It’s that time of month again – another trip back in time to my year as a student in Switzerland in 2005/2006.
Today we’re going down to the shores of Lake Geneva. I’d found some caves in my guidebook, semi-secret ones and I wanted to depart at the crack of dawn to find them. Unfortunately, Angela, the day’s travelling companion, couldn’t get to Neuchâtel for six as the tram that brought her into the city didn’t start until 7am.
This was pretty early in my year abroad, only November 2005 and I noted in my diary of the time that it was a novelty to travel on the huge white tilting train to Lausanne. It was also a novelty to only have a couple of minutes to change trains. Apparently this concerned me a little at the time, whereas now I know that everything is timed beautifully so you just step from one train to the next with very little time standing around on station platforms.
We changed again at Montreux onto the cog railway up to Rochers de Naye, zigzagging up the mountain in the way that trains tend to. I noted that Lake Geneva was on our right most of the way up and then we went through a tunnel and suddenly it was on the left. I couldn’t figure it out – maybe if I did that journey again now, I could.
However, when we reached Glion we discovered that to get to the caves, we had to take another train even higher up and that train wasn’t running. All that early morning, all that way, and we couldn’t get to the caves! Still, it was nice and early in the morning, we had a spectacular view over Lake Geneva and Angela’s brand new shiny digital camera (yes, at the time it was worth noting that it was digital!) had arrived only the previous day so this was its first ever workout. It was a great camera. When my elderly camera became too elderly, I replaced it with the one Angela had.
But we couldn’t spend a whole day looking at the view. We looked at Angela’s guidebook instead and she spotted Chateau de Chillon, just down the lake. I hadn’t heard of it but she’d read about it, so we got back on the train and off we went, by bus from Montreux. Now, I didn’t really know Smoke on the Water back then, except that David White taught me how to play the guitar riff in frees at school. I didn’t know it was about Montreux, I’d never really listened to it except in the form of a seventeen-year-old who wasn’t brilliant at guitar playing the guitar part. So I didn’t appreciate Montreux for that and in November, I didn’t really appreciate it as a ritzy and touristy part of Switzerland either.
Chateau de Chillon, on the other hand, is a good-looking castle all year round. It was a castle and a prison and it’s famous mostly because Lord Byron wrote a poem called The Prisoner of Chillon and carved his name into the stone in the dungeon. We duly visited.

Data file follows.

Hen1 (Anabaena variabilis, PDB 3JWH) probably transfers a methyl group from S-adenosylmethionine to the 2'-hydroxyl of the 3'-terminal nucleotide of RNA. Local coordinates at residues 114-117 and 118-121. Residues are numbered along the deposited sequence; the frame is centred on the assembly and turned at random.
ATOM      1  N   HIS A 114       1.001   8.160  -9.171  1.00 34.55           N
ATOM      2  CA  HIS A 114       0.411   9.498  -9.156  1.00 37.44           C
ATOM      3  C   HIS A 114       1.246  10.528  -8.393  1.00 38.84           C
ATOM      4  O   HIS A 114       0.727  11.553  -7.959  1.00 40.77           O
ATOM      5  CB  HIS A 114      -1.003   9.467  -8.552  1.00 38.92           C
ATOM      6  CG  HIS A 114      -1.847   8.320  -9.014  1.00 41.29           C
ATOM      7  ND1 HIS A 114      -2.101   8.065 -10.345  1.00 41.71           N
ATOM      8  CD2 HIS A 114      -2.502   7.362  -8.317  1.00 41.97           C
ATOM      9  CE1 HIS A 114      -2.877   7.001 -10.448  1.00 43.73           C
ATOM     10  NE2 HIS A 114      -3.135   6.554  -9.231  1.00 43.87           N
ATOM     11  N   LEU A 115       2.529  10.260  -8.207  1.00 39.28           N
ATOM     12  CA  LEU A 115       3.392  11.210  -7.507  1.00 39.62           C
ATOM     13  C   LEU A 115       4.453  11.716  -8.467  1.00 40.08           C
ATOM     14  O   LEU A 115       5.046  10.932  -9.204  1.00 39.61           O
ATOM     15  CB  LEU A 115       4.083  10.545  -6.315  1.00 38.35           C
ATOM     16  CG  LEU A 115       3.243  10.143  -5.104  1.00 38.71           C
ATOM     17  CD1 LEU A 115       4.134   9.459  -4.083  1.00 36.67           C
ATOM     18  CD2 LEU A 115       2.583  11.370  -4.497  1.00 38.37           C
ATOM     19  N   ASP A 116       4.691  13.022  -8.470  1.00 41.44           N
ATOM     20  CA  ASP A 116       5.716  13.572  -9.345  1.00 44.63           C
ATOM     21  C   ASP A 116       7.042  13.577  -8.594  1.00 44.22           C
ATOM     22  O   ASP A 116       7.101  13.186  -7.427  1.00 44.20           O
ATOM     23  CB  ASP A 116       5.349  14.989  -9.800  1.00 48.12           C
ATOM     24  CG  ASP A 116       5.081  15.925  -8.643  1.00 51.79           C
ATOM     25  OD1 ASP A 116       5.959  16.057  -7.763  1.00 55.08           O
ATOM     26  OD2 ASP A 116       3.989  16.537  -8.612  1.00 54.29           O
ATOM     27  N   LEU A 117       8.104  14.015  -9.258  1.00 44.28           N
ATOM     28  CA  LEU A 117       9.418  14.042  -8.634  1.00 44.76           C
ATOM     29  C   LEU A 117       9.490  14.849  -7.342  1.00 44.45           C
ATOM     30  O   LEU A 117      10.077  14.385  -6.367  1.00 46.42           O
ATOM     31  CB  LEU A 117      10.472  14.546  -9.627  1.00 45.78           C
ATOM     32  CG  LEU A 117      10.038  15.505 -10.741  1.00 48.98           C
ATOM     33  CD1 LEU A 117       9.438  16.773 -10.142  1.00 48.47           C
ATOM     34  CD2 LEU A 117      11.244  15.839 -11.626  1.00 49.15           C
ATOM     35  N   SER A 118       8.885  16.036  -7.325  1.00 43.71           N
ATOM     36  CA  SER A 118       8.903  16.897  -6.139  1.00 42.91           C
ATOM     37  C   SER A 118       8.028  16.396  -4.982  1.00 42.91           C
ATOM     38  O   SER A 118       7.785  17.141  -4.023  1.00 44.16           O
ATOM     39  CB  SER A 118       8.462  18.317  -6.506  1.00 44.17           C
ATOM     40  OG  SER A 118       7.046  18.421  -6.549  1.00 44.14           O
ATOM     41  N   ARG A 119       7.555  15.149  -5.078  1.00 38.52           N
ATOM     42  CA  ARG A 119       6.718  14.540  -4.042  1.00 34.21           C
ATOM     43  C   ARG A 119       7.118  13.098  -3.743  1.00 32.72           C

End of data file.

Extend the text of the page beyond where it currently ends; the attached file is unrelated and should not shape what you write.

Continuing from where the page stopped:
We had a look round the rest of the castle – very satisfying castle. A lot of castles feel abandoned, they’re turned into museums or exhibits but I felt like this one was still being lived in, like this one could potentially turn back into a defensive fortress in a few minutes if need be.
We didn’t stay long. We got the train back to Lausanne, I left my caving stuff (what sort of caving did I think I was going to do in a show cave? Why did I take my SRT kit? Why did I even have my SRT kit in Switzerland??) in a locker at the station and we went off to our greatest ever discovery – Media Markt. It took three buses to get there because Media Markts tend to be out-of-town things and bought some electronics. For some reason I don’t remember, I bought a microphone – for Skype calls home? – and a nice big card for my camera, presumably having realised I was going to be taking quite a lot of photos in Switzerland (“it takes about 280 photos so I’ll never run out of space again!” quoth my blog). Angela bought a DVD player for her empty apartment, a card and bag for her shiny new camera and a few other bits and pieces only to discover that Media Markt does (didn’t?) take cards except Swiss post office account cards. Neither of us had such a thing at the time. I later acquired one to pay in my Swiss grant, since I couldn’t pay it into my UK account. So we went on an epic expedition to a supermarket, which was the nearest place with a cashpoint.
On the way back we stopped at a department store in Lausanne for a bit more shopping. I bought my first ever Swiss Army Knife, a Classic SD, which is a teeny-tiny keyring sized knife with a blade about an inch long. That knife went missing over Christmas and has never reappeared since so I had to replace it when we went to Gruyères later in the year (I had a total blank on the name: I literally just googled “cheese castle switzerland”). Angela bought a pile of housewares and we stopped for food at an all-you-can-eat student kitchen type restaurant we’d visited on our last trip to Lausanne before we got the train home.
One last thing of note – we accidentally sat in a smoking carriage. I remember the smoking ban coming in while I was in Switzerland, and that it arrived in the UK about the same time I did. But I cannot comprehend that you were allowed to smoke on a train in civilised Switzerland as recently as 2005.